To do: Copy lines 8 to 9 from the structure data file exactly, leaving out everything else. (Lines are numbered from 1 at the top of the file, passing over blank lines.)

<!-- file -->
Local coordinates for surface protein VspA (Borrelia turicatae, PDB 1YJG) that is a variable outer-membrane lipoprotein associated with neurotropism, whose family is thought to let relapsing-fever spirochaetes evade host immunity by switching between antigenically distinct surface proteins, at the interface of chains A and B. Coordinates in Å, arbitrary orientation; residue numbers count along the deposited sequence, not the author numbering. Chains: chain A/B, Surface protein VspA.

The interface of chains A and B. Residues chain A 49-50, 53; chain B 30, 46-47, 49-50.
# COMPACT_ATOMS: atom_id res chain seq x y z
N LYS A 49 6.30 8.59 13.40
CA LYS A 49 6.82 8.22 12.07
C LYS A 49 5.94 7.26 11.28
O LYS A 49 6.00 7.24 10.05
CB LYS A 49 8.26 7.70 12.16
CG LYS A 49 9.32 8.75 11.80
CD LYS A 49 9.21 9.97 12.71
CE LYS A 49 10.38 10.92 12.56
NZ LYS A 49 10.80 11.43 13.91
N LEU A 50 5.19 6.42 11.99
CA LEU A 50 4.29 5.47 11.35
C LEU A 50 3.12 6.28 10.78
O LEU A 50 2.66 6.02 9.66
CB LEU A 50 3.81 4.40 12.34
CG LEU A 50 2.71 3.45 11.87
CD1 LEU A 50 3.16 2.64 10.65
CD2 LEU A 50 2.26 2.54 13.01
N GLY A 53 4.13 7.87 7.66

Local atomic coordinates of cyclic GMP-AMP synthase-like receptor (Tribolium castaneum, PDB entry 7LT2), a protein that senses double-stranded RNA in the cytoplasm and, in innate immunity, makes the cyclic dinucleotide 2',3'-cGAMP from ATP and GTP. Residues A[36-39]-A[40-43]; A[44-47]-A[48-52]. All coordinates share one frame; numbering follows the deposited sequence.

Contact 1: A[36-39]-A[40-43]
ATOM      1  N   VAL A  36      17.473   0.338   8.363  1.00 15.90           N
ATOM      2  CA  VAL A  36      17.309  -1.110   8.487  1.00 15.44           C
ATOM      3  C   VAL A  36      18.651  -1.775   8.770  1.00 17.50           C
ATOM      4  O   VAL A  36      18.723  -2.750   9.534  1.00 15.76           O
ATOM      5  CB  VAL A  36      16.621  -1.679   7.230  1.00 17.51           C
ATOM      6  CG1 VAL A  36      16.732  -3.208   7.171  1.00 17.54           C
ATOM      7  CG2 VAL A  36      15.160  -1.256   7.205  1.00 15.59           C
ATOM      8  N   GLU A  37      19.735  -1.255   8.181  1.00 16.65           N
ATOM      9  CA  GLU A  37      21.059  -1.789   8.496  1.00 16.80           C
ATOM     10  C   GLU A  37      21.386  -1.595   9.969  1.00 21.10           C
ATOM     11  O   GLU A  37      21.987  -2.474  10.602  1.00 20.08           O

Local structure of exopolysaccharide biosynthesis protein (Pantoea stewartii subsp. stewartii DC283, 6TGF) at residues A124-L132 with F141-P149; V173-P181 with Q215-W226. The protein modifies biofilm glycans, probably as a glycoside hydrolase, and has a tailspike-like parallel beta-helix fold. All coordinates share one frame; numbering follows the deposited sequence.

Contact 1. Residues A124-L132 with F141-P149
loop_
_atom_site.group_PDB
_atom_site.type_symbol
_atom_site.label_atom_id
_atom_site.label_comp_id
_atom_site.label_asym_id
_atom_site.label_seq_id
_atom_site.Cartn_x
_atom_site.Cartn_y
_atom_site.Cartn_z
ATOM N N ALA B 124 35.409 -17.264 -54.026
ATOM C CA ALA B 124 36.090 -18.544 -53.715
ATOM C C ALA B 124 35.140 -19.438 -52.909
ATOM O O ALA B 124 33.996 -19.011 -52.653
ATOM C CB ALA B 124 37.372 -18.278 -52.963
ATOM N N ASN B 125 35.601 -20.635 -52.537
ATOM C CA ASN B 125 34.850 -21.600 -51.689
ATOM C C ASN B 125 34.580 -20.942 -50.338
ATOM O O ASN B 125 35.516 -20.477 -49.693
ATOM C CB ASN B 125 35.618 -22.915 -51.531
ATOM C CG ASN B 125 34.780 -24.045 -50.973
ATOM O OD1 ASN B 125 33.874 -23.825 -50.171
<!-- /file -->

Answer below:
CB LYS A 49 8.26 7.70 12.16
CG LYS A 49 9.32 8.75 11.80